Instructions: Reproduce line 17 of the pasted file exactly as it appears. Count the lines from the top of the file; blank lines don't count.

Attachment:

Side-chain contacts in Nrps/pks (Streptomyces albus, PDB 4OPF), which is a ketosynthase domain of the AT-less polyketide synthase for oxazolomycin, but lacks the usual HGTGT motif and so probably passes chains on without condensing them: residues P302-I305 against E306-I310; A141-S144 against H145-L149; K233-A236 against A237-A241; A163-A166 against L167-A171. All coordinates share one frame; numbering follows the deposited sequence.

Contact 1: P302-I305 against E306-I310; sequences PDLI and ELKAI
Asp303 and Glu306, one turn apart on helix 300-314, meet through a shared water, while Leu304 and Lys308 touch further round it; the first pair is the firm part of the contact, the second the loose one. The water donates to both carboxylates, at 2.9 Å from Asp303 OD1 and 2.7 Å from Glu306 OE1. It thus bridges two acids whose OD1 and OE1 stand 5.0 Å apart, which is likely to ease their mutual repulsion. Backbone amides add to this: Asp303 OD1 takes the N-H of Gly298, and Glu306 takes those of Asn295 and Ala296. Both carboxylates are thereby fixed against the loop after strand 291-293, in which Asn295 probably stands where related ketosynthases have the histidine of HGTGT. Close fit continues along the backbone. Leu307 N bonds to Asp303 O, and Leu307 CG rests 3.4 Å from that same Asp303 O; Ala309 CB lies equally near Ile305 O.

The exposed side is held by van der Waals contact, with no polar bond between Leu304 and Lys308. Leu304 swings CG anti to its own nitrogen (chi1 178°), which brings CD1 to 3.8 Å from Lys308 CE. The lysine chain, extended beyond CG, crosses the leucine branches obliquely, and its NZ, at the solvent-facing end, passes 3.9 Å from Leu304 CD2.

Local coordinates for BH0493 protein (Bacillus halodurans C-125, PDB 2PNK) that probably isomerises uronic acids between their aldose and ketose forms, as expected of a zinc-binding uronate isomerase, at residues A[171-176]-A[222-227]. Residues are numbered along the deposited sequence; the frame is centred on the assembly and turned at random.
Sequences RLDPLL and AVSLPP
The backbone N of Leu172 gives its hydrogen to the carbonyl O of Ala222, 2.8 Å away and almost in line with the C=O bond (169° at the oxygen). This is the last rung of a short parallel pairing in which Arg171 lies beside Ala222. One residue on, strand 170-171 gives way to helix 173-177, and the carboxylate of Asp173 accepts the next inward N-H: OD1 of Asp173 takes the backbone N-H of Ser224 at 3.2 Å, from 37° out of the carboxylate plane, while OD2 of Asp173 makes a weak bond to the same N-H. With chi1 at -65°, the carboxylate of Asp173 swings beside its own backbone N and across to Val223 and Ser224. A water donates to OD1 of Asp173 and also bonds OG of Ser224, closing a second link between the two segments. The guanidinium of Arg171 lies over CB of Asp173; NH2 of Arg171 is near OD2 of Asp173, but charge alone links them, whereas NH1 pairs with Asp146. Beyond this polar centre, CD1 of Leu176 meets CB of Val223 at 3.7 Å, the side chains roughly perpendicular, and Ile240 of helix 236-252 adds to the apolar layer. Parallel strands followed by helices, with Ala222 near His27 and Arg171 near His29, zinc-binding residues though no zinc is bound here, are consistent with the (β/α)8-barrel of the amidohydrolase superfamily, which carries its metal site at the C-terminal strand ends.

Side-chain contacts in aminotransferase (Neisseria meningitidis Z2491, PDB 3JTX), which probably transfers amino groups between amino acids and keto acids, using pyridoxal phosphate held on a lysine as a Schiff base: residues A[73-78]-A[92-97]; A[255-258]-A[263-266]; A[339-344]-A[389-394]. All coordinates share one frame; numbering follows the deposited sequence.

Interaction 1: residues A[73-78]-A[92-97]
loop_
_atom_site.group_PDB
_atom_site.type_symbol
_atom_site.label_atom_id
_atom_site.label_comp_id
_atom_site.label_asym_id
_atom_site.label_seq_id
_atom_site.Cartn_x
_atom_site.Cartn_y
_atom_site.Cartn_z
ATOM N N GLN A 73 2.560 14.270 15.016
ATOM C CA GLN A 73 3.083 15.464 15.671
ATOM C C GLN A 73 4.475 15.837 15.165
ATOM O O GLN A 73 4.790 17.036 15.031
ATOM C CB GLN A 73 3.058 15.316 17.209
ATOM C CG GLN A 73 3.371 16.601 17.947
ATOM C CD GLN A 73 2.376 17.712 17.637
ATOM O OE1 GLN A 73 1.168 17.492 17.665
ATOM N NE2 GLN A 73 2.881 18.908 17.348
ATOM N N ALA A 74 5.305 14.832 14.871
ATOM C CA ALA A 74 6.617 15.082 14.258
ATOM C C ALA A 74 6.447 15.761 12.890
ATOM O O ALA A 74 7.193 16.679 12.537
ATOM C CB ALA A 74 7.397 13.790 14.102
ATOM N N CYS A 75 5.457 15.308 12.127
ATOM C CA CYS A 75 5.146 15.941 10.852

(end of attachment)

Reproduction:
_atom_site.Cartn_x